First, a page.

Transfered inkjet business cards

Transfered inkjet business cards

Post by Patricia Barne » Tue, 07 Jul 1998 04:00:00



I've just had what seems to me to be a brain storm. Now since I'm new to
this group, this idea may have already been done, but then again maybe
not.
    Call it luck, fate, synthesis, serendipity, synergistic or
synchronicity, but I just read this past few days about using an ink jet
printer to transfer photos by using T-shirt transfers. I tried it and it
worked beautifully. Thank you Dotty McMillan. Then tonight someone
mentioned paper and clay. Then  I realized I needed to print out some
more business cards showing my NPCG affiliation. Then.......!!!sparks
flew, gears turned and I've got  them baking in the oven. Yes...my own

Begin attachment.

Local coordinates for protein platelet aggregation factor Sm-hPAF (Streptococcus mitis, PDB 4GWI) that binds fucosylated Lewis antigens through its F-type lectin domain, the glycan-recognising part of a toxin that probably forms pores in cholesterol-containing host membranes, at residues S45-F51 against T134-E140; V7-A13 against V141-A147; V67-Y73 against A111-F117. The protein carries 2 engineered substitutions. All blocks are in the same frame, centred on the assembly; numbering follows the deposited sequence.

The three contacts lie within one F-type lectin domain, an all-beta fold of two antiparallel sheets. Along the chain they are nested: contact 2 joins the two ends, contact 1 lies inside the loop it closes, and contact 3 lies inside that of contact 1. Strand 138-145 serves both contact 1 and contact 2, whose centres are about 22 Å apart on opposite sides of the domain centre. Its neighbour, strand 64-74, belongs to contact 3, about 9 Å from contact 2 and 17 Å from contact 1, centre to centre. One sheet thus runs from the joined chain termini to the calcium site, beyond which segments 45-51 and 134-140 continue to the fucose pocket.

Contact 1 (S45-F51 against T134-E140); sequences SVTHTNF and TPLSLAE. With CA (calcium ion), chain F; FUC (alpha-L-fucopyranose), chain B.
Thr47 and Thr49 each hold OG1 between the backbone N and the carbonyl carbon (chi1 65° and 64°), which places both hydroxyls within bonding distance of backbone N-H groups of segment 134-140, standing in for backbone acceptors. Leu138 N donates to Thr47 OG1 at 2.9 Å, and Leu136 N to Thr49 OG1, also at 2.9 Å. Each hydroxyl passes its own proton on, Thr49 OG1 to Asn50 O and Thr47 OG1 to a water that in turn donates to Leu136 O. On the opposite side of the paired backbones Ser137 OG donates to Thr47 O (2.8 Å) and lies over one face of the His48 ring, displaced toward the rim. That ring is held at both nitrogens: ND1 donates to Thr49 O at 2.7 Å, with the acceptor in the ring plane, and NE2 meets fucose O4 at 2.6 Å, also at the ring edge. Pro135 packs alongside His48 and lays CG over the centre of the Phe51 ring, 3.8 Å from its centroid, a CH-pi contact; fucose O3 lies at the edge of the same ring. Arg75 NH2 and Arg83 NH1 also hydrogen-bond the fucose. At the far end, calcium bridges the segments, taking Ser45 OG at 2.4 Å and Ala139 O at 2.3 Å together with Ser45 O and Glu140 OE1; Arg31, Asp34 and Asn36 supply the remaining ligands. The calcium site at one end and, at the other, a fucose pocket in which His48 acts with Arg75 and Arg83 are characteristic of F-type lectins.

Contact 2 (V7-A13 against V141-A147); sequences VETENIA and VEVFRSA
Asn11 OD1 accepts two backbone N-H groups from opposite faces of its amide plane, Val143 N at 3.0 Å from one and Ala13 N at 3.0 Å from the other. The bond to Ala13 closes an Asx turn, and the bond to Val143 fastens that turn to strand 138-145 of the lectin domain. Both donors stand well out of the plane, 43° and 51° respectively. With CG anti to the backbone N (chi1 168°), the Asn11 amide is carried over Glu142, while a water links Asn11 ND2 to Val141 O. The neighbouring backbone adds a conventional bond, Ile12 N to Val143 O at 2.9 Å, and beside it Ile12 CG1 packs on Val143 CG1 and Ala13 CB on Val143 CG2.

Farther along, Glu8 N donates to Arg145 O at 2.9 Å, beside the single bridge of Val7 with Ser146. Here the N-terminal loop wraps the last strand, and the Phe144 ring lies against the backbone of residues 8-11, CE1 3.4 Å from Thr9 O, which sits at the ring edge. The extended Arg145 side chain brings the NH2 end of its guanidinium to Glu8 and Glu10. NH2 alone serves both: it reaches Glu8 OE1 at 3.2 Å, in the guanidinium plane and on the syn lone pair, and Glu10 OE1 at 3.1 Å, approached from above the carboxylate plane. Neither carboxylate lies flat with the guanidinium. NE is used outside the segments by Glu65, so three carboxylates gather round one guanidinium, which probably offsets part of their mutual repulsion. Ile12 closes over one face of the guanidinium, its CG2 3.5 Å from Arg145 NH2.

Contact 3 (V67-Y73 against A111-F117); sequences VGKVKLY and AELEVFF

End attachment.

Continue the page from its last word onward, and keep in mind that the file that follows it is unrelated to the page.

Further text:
business cards transferred to polymer clay in living color! I can add a
hole in one corner and it becomes a key chain as well. A permanent,
keepable business card.
    I had previously designed my business card background with bright
red, yellow and blue flames by using a software program called Dabbler.
I imported this into Print Shop Deluxe which has a business card layout.
Using that, I completed the card with text over the background. Then
tonight all I had to do was flip it to horizontal in the PrintShop
options menu and print it out onto the T-shirt transfer.
    Next step was to prepare some Premo clay. I've used a transparent
layer over a gold layer 'cause I just love the Premo gold. I used the
transparent layer to let the gold show through, but I think I'll switch
to plain white and just back it with gold. After it is baked I'll
experiment with its durability and adding borders or other stuff to it